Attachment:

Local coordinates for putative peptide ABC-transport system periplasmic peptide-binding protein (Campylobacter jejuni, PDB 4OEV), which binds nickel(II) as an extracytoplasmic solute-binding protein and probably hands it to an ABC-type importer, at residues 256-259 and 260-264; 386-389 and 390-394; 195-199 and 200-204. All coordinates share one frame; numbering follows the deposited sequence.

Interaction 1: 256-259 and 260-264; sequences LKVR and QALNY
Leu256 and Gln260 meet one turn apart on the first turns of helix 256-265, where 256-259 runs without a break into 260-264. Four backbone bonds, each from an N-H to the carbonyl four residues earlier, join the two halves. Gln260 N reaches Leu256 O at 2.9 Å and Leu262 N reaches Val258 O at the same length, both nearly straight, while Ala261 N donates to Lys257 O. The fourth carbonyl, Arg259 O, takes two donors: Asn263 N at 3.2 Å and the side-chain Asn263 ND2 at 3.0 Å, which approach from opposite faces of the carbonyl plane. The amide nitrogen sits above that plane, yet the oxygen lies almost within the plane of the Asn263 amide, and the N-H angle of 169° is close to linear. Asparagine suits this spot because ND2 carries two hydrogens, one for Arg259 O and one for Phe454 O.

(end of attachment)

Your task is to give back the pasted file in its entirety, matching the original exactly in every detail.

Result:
Local coordinates for putative peptide ABC-transport system periplasmic peptide-binding protein (Campylobacter jejuni, PDB 4OEV), which binds nickel(II) as an extracytoplasmic solute-binding protein and probably hands it to an ABC-type importer, at residues 256-259 and 260-264; 386-389 and 390-394; 195-199 and 200-204. All coordinates share one frame; numbering follows the deposited sequence.

Interaction 1: 256-259 and 260-264; sequences LKVR and QALNY
Leu256 and Gln260 meet one turn apart on the first turns of helix 256-265, where 256-259 runs without a break into 260-264. Four backbone bonds, each from an N-H to the carbonyl four residues earlier, join the two halves. Gln260 N reaches Leu256 O at 2.9 Å and Leu262 N reaches Val258 O at the same length, both nearly straight, while Ala261 N donates to Lys257 O. The fourth carbonyl, Arg259 O, takes two donors: Asn263 N at 3.2 Å and the side-chain Asn263 ND2 at 3.0 Å, which approach from opposite faces of the carbonyl plane. The amide nitrogen sits above that plane, yet the oxygen lies almost within the plane of the Asn263 amide, and the N-H angle of 169° is close to linear. Asparagine suits this spot because ND2 carries two hydrogens, one for Arg259 O and one for Phe454 O.